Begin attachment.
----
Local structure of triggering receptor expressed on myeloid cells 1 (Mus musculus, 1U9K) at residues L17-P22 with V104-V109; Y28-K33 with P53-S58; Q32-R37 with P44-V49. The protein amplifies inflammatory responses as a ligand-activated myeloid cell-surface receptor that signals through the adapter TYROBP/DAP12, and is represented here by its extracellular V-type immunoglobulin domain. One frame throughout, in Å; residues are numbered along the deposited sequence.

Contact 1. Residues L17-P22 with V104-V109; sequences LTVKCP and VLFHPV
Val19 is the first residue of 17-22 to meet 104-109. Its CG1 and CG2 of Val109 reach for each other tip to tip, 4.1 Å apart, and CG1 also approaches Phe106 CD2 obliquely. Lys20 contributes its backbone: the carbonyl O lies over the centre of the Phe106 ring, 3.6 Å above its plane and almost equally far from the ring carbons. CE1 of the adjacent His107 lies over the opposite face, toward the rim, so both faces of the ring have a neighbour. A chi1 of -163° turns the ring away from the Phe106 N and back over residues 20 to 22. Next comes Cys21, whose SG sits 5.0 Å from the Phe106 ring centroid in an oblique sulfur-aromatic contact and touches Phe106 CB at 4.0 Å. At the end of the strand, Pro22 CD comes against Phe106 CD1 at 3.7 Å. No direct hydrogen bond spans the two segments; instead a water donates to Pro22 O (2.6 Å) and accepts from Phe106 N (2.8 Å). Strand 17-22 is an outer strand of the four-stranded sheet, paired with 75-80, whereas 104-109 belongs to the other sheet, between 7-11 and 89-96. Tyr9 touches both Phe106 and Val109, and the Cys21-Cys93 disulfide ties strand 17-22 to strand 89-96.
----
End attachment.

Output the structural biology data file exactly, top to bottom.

Local structure of triggering receptor expressed on myeloid cells 1 (Mus musculus, 1U9K) at residues L17-P22 with V104-V109; Y28-K33 with P53-S58; Q32-R37 with P44-V49. The protein amplifies inflammatory responses as a ligand-activated myeloid cell-surface receptor that signals through the adapter TYROBP/DAP12, and is represented here by its extracellular V-type immunoglobulin domain. One frame throughout, in Å; residues are numbered along the deposited sequence.

Contact 1. Residues L17-P22 with V104-V109; sequences LTVKCP and VLFHPV
Val19 is the first residue of 17-22 to meet 104-109. Its CG1 and CG2 of Val109 reach for each other tip to tip, 4.1 Å apart, and CG1 also approaches Phe106 CD2 obliquely. Lys20 contributes its backbone: the carbonyl O lies over the centre of the Phe106 ring, 3.6 Å above its plane and almost equally far from the ring carbons. CE1 of the adjacent His107 lies over the opposite face, toward the rim, so both faces of the ring have a neighbour. A chi1 of -163° turns the ring away from the Phe106 N and back over residues 20 to 22. Next comes Cys21, whose SG sits 5.0 Å from the Phe106 ring centroid in an oblique sulfur-aromatic contact and touches Phe106 CB at 4.0 Å. At the end of the strand, Pro22 CD comes against Phe106 CD1 at 3.7 Å. No direct hydrogen bond spans the two segments; instead a water donates to Pro22 O (2.6 Å) and accepts from Phe106 N (2.8 Å). Strand 17-22 is an outer strand of the four-stranded sheet, paired with 75-80, whereas 104-109 belongs to the other sheet, between 7-11 and 89-96. Tyr9 touches both Phe106 and Val109, and the Cys21-Cys93 disulfide ties strand 17-22 to strand 89-96.